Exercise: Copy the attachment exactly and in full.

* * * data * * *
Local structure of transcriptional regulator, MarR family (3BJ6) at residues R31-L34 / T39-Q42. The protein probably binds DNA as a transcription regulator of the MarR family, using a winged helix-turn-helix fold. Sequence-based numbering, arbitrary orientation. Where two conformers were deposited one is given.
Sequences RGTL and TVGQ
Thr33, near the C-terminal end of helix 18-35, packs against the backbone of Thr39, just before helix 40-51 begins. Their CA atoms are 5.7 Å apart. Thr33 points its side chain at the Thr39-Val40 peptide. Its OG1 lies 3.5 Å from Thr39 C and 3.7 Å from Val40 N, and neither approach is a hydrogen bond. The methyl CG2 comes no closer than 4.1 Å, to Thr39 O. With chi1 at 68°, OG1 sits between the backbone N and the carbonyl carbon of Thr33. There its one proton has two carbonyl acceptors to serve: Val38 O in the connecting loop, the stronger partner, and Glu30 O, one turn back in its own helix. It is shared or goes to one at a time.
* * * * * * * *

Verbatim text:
Local structure of transcriptional regulator, MarR family (3BJ6) at residues R31-L34 / T39-Q42. The protein probably binds DNA as a transcription regulator of the MarR family, using a winged helix-turn-helix fold. Sequence-based numbering, arbitrary orientation. Where two conformers were deposited one is given.
Sequences RGTL and TVGQ
Thr33, near the C-terminal end of helix 18-35, packs against the backbone of Thr39, just before helix 40-51 begins. Their CA atoms are 5.7 Å apart. Thr33 points its side chain at the Thr39-Val40 peptide. Its OG1 lies 3.5 Å from Thr39 C and 3.7 Å from Val40 N, and neither approach is a hydrogen bond. The methyl CG2 comes no closer than 4.1 Å, to Thr39 O. With chi1 at 68°, OG1 sits between the backbone N and the carbonyl carbon of Thr33. There its one proton has two carbonyl acceptors to serve: Val38 O in the connecting loop, the stronger partner, and Glu30 O, one turn back in its own helix. It is shared or goes to one at a time.